Table 2 highest and lowest D-scores

One of the other top ranked indel predictions was in TFB3. A reduction in the function of the gene TFB3 is associated with an increase in resistance to the same drug [46]. Interestingly, we observed the expected effects in the 2 individuals that carry the FS indel (and therefore are predicted to lack the function for this gene). Specifically, the 2 individuals were among the 8 individuals that had REs > -2 (average RE in strains that had genotype data at this locus is -3.06). Because of the small number of individuals that carry the putatively deleterious FS indel alleles (here 2) we were not able to test the significance of these phenotypic observations. However, these examples show the practical uses of the proposed methods.

We further studied the bottom 5 genes with NMs with lowest scores in our dataset. Table 2 shows that while it is possible to observe NMs in essential genes (ranks 74 and 70) [44], our method predicts that these mutations have no substantial effect on the function. These mutations are located in the C-termini of these genes.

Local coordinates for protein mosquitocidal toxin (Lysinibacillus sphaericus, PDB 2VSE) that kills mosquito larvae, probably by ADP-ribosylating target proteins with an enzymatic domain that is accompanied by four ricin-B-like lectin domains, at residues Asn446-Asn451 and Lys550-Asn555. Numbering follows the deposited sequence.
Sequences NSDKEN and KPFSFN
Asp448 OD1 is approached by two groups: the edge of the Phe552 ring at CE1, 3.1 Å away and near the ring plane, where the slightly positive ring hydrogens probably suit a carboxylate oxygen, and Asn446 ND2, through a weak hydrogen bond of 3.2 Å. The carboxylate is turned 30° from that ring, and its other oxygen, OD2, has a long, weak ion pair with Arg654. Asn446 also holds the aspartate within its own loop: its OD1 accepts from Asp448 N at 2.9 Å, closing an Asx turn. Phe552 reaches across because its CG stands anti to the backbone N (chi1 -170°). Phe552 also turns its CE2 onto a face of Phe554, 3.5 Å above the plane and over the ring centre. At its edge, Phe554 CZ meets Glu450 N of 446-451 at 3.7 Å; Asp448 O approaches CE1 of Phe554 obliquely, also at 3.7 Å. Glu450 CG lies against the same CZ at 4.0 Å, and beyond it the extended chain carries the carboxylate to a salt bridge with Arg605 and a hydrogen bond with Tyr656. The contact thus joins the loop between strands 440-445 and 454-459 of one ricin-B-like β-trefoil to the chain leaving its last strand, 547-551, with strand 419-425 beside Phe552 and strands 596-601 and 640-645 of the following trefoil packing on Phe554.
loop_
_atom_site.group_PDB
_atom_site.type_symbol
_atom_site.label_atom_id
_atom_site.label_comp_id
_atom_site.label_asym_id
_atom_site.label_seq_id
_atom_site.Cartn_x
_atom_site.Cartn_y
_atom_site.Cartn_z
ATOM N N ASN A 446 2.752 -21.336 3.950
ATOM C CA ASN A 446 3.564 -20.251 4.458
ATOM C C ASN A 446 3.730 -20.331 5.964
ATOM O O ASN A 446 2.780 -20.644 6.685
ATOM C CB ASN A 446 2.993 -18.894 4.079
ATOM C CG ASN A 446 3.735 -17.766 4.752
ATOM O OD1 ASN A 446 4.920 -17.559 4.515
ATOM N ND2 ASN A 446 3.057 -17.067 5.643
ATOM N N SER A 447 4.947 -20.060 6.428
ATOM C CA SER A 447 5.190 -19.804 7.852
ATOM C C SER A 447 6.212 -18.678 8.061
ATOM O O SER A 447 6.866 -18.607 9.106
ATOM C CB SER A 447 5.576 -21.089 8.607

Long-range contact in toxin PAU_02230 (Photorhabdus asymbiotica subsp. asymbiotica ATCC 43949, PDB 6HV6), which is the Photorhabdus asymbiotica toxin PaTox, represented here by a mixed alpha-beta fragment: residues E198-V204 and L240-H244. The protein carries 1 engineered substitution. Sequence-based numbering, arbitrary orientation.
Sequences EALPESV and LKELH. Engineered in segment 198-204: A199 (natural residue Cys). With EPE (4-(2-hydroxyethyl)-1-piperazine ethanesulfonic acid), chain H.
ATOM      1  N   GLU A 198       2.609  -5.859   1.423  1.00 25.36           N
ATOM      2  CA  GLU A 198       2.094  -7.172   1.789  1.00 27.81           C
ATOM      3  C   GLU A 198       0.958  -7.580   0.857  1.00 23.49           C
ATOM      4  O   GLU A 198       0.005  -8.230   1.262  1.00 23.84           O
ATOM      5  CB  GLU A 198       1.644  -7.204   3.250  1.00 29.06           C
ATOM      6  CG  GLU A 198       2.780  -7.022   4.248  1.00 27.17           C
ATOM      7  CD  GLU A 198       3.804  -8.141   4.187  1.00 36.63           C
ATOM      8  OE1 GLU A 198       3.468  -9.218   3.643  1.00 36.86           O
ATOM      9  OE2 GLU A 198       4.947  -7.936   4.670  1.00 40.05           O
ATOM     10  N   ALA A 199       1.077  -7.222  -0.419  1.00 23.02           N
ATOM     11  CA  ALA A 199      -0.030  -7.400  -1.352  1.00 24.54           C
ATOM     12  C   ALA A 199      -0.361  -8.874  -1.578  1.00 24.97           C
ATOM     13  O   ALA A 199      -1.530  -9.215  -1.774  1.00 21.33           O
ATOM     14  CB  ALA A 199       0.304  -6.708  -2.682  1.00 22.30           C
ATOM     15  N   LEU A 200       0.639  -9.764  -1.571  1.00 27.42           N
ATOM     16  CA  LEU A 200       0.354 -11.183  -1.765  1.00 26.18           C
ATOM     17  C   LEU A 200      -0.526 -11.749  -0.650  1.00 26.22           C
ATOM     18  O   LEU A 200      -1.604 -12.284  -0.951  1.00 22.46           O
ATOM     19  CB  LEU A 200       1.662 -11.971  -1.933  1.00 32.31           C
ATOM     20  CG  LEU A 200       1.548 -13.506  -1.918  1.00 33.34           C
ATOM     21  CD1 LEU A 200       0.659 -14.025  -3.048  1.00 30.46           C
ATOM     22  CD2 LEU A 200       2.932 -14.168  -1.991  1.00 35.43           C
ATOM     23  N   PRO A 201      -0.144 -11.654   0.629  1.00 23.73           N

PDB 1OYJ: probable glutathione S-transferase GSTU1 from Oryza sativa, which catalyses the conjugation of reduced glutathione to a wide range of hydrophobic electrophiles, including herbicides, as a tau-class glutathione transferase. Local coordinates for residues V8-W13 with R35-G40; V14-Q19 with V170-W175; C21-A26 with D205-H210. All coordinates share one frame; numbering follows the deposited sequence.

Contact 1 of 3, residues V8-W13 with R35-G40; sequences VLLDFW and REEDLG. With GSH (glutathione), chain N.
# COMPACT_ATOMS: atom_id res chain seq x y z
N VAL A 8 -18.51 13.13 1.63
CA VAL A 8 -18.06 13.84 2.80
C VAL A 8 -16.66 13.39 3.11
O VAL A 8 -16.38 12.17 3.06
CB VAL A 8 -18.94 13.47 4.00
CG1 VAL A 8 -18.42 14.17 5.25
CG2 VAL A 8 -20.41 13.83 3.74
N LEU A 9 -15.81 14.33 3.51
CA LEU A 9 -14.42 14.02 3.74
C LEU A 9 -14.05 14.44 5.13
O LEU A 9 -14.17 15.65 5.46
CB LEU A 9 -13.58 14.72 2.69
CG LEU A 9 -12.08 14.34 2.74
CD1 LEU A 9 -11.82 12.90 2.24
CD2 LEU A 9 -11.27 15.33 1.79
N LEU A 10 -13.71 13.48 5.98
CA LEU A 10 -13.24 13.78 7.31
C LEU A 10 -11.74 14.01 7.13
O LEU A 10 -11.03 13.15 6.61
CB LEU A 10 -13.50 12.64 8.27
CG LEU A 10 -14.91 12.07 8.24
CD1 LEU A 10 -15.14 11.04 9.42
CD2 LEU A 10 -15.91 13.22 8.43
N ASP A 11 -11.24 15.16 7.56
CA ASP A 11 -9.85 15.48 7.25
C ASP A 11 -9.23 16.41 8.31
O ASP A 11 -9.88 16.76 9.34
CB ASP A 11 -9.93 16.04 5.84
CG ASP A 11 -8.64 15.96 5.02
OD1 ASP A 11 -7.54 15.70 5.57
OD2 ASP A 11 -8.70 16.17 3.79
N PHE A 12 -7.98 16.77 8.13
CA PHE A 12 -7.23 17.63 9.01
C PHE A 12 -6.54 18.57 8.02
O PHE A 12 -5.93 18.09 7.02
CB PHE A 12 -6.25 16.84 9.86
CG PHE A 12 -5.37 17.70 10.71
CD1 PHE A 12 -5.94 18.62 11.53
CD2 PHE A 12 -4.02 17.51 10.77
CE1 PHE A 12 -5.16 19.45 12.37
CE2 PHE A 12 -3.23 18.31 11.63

Variations in the human population

To test whether our methods can be applied to the variations in the human population we examined genes with FS indels and NMs reported in dbSNP [10]. We categorized the variations into two classes: variations that have records of diseases association in OMIM [11] and LSDB [12] and variations with no such records. We expect that the latter class (i.e., variations with unknown disease association) to contain mutations with less harmful effects.